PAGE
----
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‘Eye Testing Shifting from 20/20 Acuity to Brain Care’ NORA Presentation 

Time for an Update After 150 years, Mind-Eye Institute Founder Says

Evaluating patients differently by shifting from “20th century eye care” to “21st century brain care” was the key focus of a daylong Mind-Eye Institute presentation at the recent 2019 annual conference of the Neuro-Optometric Rehabilitation Association (NORA).

As health professionals, “we must realize the retina is composed of brain tissue and is part of the central nervous system, affecting processes like thinking, spatial awareness, movement, perception of surrounding environment and selective attention to sound,” Deborah Zelinsky, OD told her audience. Dr. Zelinsky is founder and executive research director of the Mind-Eye Institute (https://www.mindeye.com), based in Northbrook, Ill.

“When light strikes the 126 million photoreceptor cells in each retina, brain function is activated. governing not only eyesight, but also to the regulation of many other physical functions, including posture and sleep,” Dr. Zelinsky indicated.

Dr. Zelinsky is internationally known for her work involving the retina’s impact on brain function. For the past 30 years, she has devoted her career to neuro-optometric rehabilitation and development of advanced methods for assessing brain function, with emphasis on the often-untested linkage between eye and ears. Her patented research in novel uses of retinal stimulation has been described in publications and courses worldwide.

At the NORA conference, Dr. Zelinsky discussed how different lenses, prisms and filters change the way light bends and disperses across the retina and the resulting impact on a patient’s awareness of space and posture, as well as on retinal processing.

“Retinal processing” refers to the brain’s ability (partially beneath a conscious level of awareness) to take in many external sensory signals (from eyesight, hearing, smell, taste and touch) and synthesize the information, reacting and responding, depending on many internal sensory signals. A filtering effect occurs at the retinal level of brain processing, where 126 million signals (plus others) are funneled into only 1.2 million signals traveling through the optic nerve. That 100-to-1 filtering ratio is powerful — occurring within the eyeballs, Dr Zelinsky explained.

When intact, retinal processing enables people to have internal systems (such as balance and posture) running automatically. This “cruise control” allows a person to understand and respond appropriately to the external world around them. If brain circuitry is out of sync because it has been disrupted – or, in the case, of younger children, perhaps under-developed — people can become confused about their surrounding environment and exhibit inappropriate reactions and responses,” Dr. Zelinsky said.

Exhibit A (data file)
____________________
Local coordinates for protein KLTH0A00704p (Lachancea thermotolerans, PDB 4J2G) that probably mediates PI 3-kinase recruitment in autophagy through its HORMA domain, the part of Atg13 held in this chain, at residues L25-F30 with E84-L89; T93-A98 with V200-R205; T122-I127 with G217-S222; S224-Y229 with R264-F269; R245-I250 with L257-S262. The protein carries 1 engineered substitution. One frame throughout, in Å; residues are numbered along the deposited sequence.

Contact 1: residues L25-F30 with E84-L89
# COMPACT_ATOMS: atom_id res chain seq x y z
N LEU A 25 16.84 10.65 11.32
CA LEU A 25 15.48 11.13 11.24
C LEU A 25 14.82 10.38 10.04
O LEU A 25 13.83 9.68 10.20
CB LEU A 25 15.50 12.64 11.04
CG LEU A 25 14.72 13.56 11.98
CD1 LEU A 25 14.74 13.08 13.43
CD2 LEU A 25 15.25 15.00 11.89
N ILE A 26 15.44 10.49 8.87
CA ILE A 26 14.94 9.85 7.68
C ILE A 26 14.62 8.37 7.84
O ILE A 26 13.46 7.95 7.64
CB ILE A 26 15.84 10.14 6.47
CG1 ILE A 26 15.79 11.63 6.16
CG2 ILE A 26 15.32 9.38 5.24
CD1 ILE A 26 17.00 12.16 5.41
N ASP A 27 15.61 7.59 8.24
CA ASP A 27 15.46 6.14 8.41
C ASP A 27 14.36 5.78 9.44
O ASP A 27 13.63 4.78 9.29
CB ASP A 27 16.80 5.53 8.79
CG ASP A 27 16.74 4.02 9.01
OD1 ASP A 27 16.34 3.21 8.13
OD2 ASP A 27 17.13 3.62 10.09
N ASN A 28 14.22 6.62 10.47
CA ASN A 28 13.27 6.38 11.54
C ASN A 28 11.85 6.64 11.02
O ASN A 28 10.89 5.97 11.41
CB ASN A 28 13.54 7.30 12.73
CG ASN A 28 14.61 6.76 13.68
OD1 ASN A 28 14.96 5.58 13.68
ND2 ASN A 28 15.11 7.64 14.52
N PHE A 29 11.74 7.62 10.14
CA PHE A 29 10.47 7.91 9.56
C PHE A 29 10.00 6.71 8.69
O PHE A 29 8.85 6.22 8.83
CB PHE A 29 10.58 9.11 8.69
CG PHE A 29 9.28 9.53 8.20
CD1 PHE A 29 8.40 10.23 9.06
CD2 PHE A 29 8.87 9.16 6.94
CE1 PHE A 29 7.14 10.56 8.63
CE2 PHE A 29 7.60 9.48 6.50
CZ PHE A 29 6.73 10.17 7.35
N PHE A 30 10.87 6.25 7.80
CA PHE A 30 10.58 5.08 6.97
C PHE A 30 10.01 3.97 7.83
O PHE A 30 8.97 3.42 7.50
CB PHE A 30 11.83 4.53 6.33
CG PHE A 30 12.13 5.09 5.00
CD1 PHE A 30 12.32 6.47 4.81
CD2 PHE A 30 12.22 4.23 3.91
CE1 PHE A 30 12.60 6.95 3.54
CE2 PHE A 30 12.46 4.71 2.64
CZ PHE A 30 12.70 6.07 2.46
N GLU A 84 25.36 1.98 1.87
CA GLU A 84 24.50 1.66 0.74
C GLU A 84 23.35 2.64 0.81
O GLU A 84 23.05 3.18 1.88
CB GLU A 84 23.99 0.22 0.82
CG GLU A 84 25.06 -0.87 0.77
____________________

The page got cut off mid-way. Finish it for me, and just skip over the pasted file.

The Mind-Eye Institute uses therapeutic eyeglasses to address symptoms of a variety of brain injuries and insult due to trauma and stroke, neurological disorders, PTSD, and learning issues. That’s because changing lighting can modify the dynamic relationship between the mind’s visual inputs and the body’s internal responses, Dr. Zelinsky indicates.

Because of today’s needs for judging moving targets (like special effects in movies or scrolling on computer monitors, for example), optometrists are beginning to move away from 20th century methods of eye evaluation, Dr. Zelinsky emphasized in her NORA discussion.

An optometrist’s assessment should first include a patient’s history — “listening to who they are, what visual skills do they require to think and to use technology efficiently, which bodily system is their weakest.” Then a functional evaluation should be performed, determining “how patients use their eyes in daily life, what amount of space is comfortable to them, how do they habitually react — emotionally or logically, and to which part of their surroundings are they paying attention,” Dr. Zelinsky said.

With such information, an optometrist then can perform the necessary measurements and make prescription decisions that reflect how a patient adapts to his or her environment, she told conference participants.

“Correcting visual processing is much more than just sharpening central eyesight, which is the old standard of simply measuring a patient’s 20/20 acuity,” Dr. Zelinsky stated.

“We use central eyesight for stationary targets (like an eye chart or a book), but seeing moving targets is highly dependent on peripheral eyesight. Moving targets are found all around in our environment, including on screens used in GPS navigation systems or web site scrolling. We use peripheral and central eyesight as a team to scan and shift gaze from place to place, such as from a dashboard to the road when driving, or from a desk to a teacher, or from a tennis ball to a player, she said.

Patrick Quaid, MCOptom, FCOVD, PhD has determined that “only about six percent of our visual field is dedicated to central targets; the remainder — 94 percent — is used peripheral retinal processing,” she continued. “However, 20th century eye-testing methods do not evaluate the subconscious use of peripheral eyesight.”

“The 20/20 system of eye examination needs an update; it’s over 150 years old,” Dr. Zelinsky concluded. “20/20 should be left in the 20th century as we become 21st century practitioners.”

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